# depth of field in plenoptic cameras - todor georgiev ...tgeorgiev.net/depthoffield.pdfeurographics...

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EUROGRAPHICS 2009 / P. Alliez and M. Magnor Short Paper

Depth of Field in Plenoptic Cameras

T. Georgiev1 and A. Lumsdaine2

1Adobe Systems, Inc. San Jose, CA USA2Indiana University, Bloomington, IN USA

AbstractCertain new algorithms used by plenoptic cameras require focused microlens images. The range of applicabilityof these algorithms therefore depends on the depth of field of the relay system comprising the plenoptic camera. Weanalyze the relationships and tradeoffs between camera parameters and depth of field and characterize conditionsfor optimal refocusing, stereo, and 3D imaging.

Categories and Subject Descriptors (according to ACM CCS): Image Processing And Computer Vision [I.4.3]:Imaging Geometry—

1. Introduction

Capture and display of 3D images is becoming increasinglypopular with recent work on 3D displays, movies and video.It is likely that high-quality 3D photography and image pro-cessing will eventually replace current 2D photography andimage processing in applications like Adobe Photoshop.

Fully 3D or “integral” photography was first introducedby Lippmann [Lip08], and improved throughout the years bymany researchers [Ive28, IMG00, LH96, Ng05]. The use offilm as a medium for integral photography restricted its prac-ticality. However, the approach found new life with digitalphotography. Initial work by Adelson [AW92], along withfurther improvements of Ng [Ng05], and Fife [FGW08] heldout significant promise that the plenoptic camera could bethe 3D camera of the future.

One impediment to realizing this promise has been thelimited resolution of plenoptic cameras. However, recent re-sults [LG08] suggest that a “Plenoptic 2.0” camera can cap-ture much higher resolution based on appropriate focusingof the microlenses. In this modified plenoptic camera, themicrolenses are focused on the image created “in air” by themain camera lens. In this way each microlens works togetherwith the main lens as a relay system, forming on the sensora true image of part of the photographed object.

In this short paper we analyze the parameters of the mod-ified plenoptic camera for the purpose of achieving optimalfocusing and depth of field for 3D imaging. We proposea setting where the two possible modes of relay imaging

can be realized at the same time. Our experimental resultsdemonstrate that such parameters work in practice to gener-ate a large depth of field.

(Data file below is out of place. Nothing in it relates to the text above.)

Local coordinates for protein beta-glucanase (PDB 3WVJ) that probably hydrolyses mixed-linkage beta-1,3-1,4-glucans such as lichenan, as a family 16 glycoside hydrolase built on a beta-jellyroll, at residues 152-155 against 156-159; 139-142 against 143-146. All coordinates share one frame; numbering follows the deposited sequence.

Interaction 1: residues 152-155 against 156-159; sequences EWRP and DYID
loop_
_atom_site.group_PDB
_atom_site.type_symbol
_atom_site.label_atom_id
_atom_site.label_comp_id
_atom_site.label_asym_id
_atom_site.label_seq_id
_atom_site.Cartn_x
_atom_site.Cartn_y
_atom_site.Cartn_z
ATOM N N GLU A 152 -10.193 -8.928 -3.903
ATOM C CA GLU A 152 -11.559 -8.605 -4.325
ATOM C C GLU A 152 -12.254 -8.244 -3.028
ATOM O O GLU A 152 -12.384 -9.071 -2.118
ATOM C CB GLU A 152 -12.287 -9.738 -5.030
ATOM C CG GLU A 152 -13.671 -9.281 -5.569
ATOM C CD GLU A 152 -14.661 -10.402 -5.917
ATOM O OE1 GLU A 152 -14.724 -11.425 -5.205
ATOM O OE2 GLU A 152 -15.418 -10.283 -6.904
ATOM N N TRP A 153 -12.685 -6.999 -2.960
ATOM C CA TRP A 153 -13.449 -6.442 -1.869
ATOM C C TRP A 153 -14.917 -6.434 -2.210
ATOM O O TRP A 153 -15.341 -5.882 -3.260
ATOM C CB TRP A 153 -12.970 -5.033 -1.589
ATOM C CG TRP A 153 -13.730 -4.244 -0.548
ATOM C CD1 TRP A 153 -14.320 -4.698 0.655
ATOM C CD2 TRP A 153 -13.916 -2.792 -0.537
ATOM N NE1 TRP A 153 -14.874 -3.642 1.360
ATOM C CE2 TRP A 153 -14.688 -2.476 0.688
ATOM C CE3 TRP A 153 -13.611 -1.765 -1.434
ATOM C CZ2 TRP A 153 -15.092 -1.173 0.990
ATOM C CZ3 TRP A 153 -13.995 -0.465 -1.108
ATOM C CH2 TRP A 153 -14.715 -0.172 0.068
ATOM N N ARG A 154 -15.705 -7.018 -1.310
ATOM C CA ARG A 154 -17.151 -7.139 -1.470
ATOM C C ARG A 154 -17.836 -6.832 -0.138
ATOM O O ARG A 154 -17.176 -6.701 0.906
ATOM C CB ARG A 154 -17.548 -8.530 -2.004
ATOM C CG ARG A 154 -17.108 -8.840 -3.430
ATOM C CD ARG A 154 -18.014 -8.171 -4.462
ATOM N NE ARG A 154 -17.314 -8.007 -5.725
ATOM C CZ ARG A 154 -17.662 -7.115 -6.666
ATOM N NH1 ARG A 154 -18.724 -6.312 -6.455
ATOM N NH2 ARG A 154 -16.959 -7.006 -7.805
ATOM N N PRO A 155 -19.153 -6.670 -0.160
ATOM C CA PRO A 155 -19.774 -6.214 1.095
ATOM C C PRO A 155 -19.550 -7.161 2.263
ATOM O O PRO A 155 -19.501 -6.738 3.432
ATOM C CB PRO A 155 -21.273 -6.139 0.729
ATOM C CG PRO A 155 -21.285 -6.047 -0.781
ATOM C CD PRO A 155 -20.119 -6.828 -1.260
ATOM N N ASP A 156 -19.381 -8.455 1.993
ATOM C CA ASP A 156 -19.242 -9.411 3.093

2. The two modes of focusing of the Plenoptic camera

We treat the plenoptic camera as a relay system, where themain lens creates a main image in the air, then this mainimage is remapped to the sensor by the microlens array. De-pending on where the microlens array is located relative tothe main image we have two different modes of operation:Keplerian or Galilean.

2.1. Keplerian mode

In this mode the main image is formed in front of the mi-crolens array. If the distance from the microlenses to themain image is a, and the distance from the microlenses tothe sensor is b, a perfectly focused system satisfies the lensequation 1/a+1/b = 1/ f , where f is the focal length of themicrolens. See Figure 1.

We define

M =ab

(1)

as the inverse magnification. Let’s observe that M needs tosatisfy M > 2 because each point needs to be imaged by atleast two different microlenses in order to have stereo paral-lax information captured.

c© The Eurographics Association 2009.

T. Georgiev & A. Lumsdaine / Depth of Field

Figure 1: Microlens imaging in Keplerian mode. The mainlens (above) forms a main image in front of the microlenses.

Figure 2: Microlens imaging in a Galilean camera. Onlyrays through one microlens are shown.

Substituting a from (1) into the lens equation produces

b =M +1

Mf (2)

We see that the distance b from the microlens to the sensoris required to be in the range

f ≤ b <32

f . (3)

2.2. Galilean mode

When the main lens is focused to form an image behind thesensor, the image can be treated as virtual, and it can stillbe focused onto the sensor. In this case the lens equationbecomes −1/a+1/b = 1/ f . Definition (1) and the require-ment M > 2 remain the same. The imaging geometry is rep-resented in Figure 2.